Kibo played hide and seek with us.
For all of its size, it was elusive. It ducked behind ridges. It hid in the sun.
The trail was equally playful, rising, falling, and twisting as we navigated the southern flank of the mountain. Only later would we learn that despite the expended effort the total elevation gain for the day was scarcely one-hundred feet.
Of course, the genius of the Lemosho route lay in its timing. The program wound us nearly halfway around the girth of mountain from the western side (Lava Tower) to the southeastern side (Barafu Camp). By spending these additional days dabbling at elevations of thirteen, fourteen, and fifteen thousand feet our bodies could (hopefully!) become accustomed to running lean and be able to respond when called upon to transition from "Very High Altitude" to "Extreme Altitude" (see previous blog on acclimatization here).
Karanga Camp set us up for that push and marked our last full night of sleep before the summit attempt.
We spotted the camp from the far side of the Karanga Valley in the early afternoon. Only this declivity stood between us and our goal.
As usual, the porters beat us across the gap and had the camp ready by the time we arrived. Robert informed us that we were running low on essentials (as expected) and that a resupply team was already climbing from the east side to meet us at Karanga. But Paul the Magic Chef was not yet done. As we unloaded from the trail he was preparing a traditional Tanzanian meal.
While he worked, our early arrival gave us time to wash and dry clothes, nap, and relax. We enjoyed a full view to Kibo's magnificent heights.
Tommy and I stretched out in the tent. All the flaps and windows were unzipped. At 13,100 feet, the breeze was cool, but when it quieted, the sun baked us. Everything at altitude is extreme. I couldn't decide if I was hot or cold.
I remember how Nico put it, "You don't really come here to relax, rejuvenate, or replenish. I'm sunburned, dried out, and worn down!"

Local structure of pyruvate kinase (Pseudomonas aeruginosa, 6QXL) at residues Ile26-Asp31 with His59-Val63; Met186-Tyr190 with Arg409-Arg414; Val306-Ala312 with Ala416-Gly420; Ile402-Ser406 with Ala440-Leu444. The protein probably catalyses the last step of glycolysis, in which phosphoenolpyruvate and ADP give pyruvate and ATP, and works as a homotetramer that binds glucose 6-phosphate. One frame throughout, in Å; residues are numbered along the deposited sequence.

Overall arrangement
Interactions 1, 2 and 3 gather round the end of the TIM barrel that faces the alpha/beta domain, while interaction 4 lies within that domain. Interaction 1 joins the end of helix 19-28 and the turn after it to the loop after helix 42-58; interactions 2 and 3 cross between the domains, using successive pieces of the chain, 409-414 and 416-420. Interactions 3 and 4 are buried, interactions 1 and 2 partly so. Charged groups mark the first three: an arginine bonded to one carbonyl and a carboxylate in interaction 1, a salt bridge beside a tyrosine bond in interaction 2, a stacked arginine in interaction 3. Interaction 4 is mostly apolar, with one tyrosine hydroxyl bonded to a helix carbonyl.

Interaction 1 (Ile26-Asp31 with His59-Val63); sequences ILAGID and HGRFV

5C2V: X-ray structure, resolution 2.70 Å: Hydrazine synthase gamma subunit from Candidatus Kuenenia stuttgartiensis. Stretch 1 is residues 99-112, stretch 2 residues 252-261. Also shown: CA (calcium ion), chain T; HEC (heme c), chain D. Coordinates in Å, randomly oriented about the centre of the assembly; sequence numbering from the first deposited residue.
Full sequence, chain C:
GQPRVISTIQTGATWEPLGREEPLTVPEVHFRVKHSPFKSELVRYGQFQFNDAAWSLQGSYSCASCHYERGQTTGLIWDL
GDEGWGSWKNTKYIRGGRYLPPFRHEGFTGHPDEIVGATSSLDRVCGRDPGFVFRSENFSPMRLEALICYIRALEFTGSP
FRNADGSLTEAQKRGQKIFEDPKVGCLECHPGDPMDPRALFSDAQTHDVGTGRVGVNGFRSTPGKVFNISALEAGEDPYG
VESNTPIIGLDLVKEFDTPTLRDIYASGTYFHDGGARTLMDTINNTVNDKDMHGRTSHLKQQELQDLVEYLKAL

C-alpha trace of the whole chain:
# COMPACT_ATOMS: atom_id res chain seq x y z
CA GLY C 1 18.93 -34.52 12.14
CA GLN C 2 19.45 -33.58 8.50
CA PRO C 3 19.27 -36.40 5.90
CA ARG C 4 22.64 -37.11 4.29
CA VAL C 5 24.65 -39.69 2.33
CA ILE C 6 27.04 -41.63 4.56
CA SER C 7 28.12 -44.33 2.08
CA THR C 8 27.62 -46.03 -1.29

In the evening we gathered in the mess. Paul's assistant brought in a plate of ugali. He described it as a traditional dish eaten in East Africa. He demonstrated the local technique. He pressed his thumb into the ball to create a spoon-like concavity, then dipped it into a stew of greens. So decorated, he popped the ball into his mouth and chewed. Ummmmm!
I watched, horrified. I had flashbacks to the experience of fufu in West Africa. His ugali looked the same. Fufu is also a thick starchy paste meant for dipping. I had eaten my share of it in Ghana but was never a fan. The source of fufu, the cassava (or yuca) root, must be fermented for human use. This is because (and I'm not kidding here) the tuber that is the source of fufu contains toxic levels of cyanide that are released in your gut if the root is not properly washed, boiled, fermented, and mashed. To say fufu has a an unusual odor and taste is an understatement. I won't forget it as long as I live. Or rather, I can't.
I sniffed the ugali in my fingers. To my surprise it lacked the pungency of the fufu. Was it my memory? Was it prepared differently? Had Kili's altitude somehow messed with my sniffer?
I rolled the dough it in my fingers. It had the look and feel of a stiff cream of wheat.
I dutifully dipped and pinched some spinach-like greens. I popped it in my mouth. Again to my surprise, it was nearly pleasant. I chewed and swallowed.
Later, I discovered that Paul made this ugali not from the fermented tuber-root of the cassava but from corn (maize)-meal flour. It was cheap starch, uncooked corn tortilla dough. I blessed Paul with my voice and those daring Portuguese sailors with my mind. Their introduction of New World cornmeal and potatoes may be among the most lasting contribution to East African cuisine.